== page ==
Financial Times writer Susannah Savage reported yesterday that, "The price of corn has tumbled to a three-year low as supplies from the US and Brazil surge while demand stagnates, helping…
Reuters writer Tom Polansek reported on Monday that, “Farmers in Kansas, the biggest U.S. producer of wheat used to make bread, are abandoning their crops after a severe drought and damaging cold ravaged farms.
“They are intentionally spraying wheat fields with crop-killing chemicals and claiming insurance payouts more than normal, betting the grain is not worth harvesting, Reuters found on a three-day tour of the state. Other growers are turning over dismal-looking fields to cattle for grazing.”
Polansek explained that, “Abandoning fields will lead to a smaller U.S. wheat supply in the world’s No. 5 wheat exporter, with stocks seen falling to a 16-year low. High rates of abandonment deal an economic blow to farm towns and force wheat buyers to adjust procurement plans by buying the staple grain elsewhere.
“Nationally, winter-wheat farmers plan to abandon 33% of the acres they planted, the highest percentage since World War I, the U.S. Department of Agriculture said in a May 12 report.
“Kansas farmers are expected to abandon about 19% of the acres planted last autumn, up from 10% last year and 4% in 2021, according to the report. But farmers, grain traders and representatives of major food companies who traversed the state on an annual crop tour last week warn of an even greater percentage of unharvested acres.”
The Reuters article added that, “Some farmers with dead wheat will plant sorghum in another attempt at crop production this spring.”
Also Monday, Reuters writer Naveen Thukral reported that, “Chicago wheat futures fell below $6 a bushel for the first time in more than two years on Monday, as expectations of ample global supplies weighed on prices after a deal to ship Ukrainian grains was extended last week.
“Corn and soybeans inched lower with commodity market facing additional pressure on caution around the U.S. debt ceiling talks.
“‘Global wheat market seems to be well-supplied even though there are some worries around the U.S. winter crop,’ said one Singapore-based grains trader.”
Elsewhere, Reuters writer Sybille de La Hamaide reported this week that, “Despite low groundwater levels in most of France, there is no major drought problem threatening crops, in particular cereals, as this stage, French Agriculture Minister Marc Fesneau said on Monday.”
Turning to China, Bloomberg writer Hallie Gu reported this week that,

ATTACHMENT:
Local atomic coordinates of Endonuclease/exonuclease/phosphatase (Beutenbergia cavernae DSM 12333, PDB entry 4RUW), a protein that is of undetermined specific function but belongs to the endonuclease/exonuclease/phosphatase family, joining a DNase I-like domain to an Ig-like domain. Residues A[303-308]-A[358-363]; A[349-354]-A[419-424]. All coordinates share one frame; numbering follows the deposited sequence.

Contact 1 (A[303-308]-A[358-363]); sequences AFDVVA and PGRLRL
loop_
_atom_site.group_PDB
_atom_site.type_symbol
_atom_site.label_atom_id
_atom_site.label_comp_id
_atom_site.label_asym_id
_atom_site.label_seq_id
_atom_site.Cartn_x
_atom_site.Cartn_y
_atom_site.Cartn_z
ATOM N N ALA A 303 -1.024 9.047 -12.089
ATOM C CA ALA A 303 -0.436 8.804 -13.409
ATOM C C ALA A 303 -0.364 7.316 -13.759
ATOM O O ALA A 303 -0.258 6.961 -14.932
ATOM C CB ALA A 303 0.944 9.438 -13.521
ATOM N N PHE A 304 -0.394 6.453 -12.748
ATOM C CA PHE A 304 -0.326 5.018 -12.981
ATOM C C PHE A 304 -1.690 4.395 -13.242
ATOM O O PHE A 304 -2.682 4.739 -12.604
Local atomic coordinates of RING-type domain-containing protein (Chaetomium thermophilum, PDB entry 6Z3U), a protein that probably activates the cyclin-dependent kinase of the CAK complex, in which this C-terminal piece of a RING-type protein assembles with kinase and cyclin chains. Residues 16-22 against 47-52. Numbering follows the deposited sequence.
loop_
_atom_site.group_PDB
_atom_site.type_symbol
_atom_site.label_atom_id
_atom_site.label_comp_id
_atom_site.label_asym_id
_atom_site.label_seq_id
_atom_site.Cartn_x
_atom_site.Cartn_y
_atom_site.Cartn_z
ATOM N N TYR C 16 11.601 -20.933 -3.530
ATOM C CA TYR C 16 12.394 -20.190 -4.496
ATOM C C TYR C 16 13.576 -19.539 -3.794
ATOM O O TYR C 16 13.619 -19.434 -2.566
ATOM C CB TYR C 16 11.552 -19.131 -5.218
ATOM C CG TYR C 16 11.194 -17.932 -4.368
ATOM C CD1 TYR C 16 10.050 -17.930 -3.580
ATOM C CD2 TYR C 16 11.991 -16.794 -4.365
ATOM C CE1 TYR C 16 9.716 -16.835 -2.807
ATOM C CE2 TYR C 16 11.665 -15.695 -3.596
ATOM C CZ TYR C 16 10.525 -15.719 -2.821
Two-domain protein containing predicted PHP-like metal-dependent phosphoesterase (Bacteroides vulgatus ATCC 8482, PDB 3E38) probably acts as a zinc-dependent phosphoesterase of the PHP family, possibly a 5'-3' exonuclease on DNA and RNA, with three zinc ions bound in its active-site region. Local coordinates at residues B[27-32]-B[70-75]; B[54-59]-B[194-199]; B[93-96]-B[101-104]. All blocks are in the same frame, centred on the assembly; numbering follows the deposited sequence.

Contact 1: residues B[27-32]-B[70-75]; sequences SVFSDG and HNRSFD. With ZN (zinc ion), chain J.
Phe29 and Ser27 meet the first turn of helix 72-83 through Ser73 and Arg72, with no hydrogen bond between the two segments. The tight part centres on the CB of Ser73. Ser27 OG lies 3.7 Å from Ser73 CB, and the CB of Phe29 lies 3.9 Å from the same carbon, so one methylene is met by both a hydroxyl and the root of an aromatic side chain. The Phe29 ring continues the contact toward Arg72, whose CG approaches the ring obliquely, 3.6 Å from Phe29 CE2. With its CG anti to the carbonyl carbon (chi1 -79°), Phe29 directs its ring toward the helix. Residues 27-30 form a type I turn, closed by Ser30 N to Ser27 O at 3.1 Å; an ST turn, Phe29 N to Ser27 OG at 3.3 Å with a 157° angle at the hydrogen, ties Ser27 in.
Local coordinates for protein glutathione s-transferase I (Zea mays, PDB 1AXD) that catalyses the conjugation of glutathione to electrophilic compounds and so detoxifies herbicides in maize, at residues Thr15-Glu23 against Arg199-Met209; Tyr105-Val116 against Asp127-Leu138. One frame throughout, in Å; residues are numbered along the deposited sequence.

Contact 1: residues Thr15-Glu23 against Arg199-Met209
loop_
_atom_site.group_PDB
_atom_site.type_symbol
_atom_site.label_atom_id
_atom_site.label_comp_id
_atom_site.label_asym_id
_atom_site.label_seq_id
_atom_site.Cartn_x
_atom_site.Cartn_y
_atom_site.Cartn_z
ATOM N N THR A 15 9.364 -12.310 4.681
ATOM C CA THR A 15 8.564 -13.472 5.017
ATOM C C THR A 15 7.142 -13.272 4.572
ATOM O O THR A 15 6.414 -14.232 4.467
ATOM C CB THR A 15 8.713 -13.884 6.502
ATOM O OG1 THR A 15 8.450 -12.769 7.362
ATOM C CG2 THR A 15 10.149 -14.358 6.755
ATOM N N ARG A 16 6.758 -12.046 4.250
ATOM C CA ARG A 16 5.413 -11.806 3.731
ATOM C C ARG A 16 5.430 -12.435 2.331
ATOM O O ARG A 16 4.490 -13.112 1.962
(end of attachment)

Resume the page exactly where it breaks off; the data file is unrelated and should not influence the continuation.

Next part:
China’s wheat imports are booming, but one top supplier is missing out: Russia.
“The Asian nation is on track to be the largest buyer of the food staple this season, and Russia is the biggest exporter. While Beijing said last year that it would allow imports from all parts of Russia, trade has been hampered by a slew of issues, including phytosanitary regulations and transport challenges.”
The Bloomberg article pointed out that, “The future of wheat and meat shipments is likely to feature on the agenda when Russian government officials and executives attend a business forum in China this week, according to Agriculture Minister Dmitry Patrushev.
“There is work to do. China has been buying a lot of wheat, with total imports surging more than 60% from a year earlier to about 6 million tons in the first four months of the year. Of that, Russia supplied just a trickle — 30,000 tons.”
And Reuters writers Dominique Patton and Ningwei Qin reported this week that, “China’s soybean imports from Brazil fell 16% in April compared with the same month a year ago, data showed on Saturday, keeping supplies from the South American nation well behind last year’s level after delays to its harvest.
“The world’s top buyer of soybeans imported 5.3 million tonnes of the oilseed from Brazil, its largest supplier, versus 6.3 million tonnes a year earlier, General Administration of Customs data showed.”
The Reuters writers pointed out that, “Imports from the United States continue to edge higher, rising by 11% in April from the year before to 1.82 million tonnes.
“U.S. shipments for this year so far stand at 18.24 million tonnes, compared with 15 million tonnes last year.
“For corn, arrivals from the United States fell to 53,099 tonnes, down from 1.51 million tonnes a year ago. Total Chinese corn imports in April contracted 55% on a year ago to 1 million tonnes, with Ukraine the dominant supplier.”
In more detailed news regarding Ukrainian agricultural production, Associated Press writer Samya Kullab reported in Sunday’s Los Angeles Times that, “Across Ukraine, the Russian invasion early last year has forced grain growers into a vicious dilemma. Farmers in areas now free from Russian occupation must decide whether it’s worth risking their lives to strip land of explosives before the critical spring planting season.
“They have soaring production and transportation costs caused by Russia’s blockade of many Black Sea ports, and several neighboring European countries imposed import restrictions on Ukrainian grain to prevent a glut.
#BlackSeaGrainInitiative: Russia's month-long blockade of Pivdennyi seaport continues. Despite efforts by the JCC, Russia refuses to inspect and register incoming vessels to the deepest 🇺🇦 port in order to cut 🌾 export. It’s rude violation of BSGI & requires actions by @UN & 🇹🇷 pic.twitter.com/CHXZrNDwkz— Oleksandr Kubrakov (@OlKubrakov) May 21, 2023
“The dual crisis is causing many farmers to cut back on sowing crops. Bottlenecks in shipping grain by land and sea are creating losses, with expectations of a 20% to 30% reduction in grain output, poorer quality crops and potentially thousands of bankruptcies next year, according to industry insiders, Ukrainian government officials and international organizations.”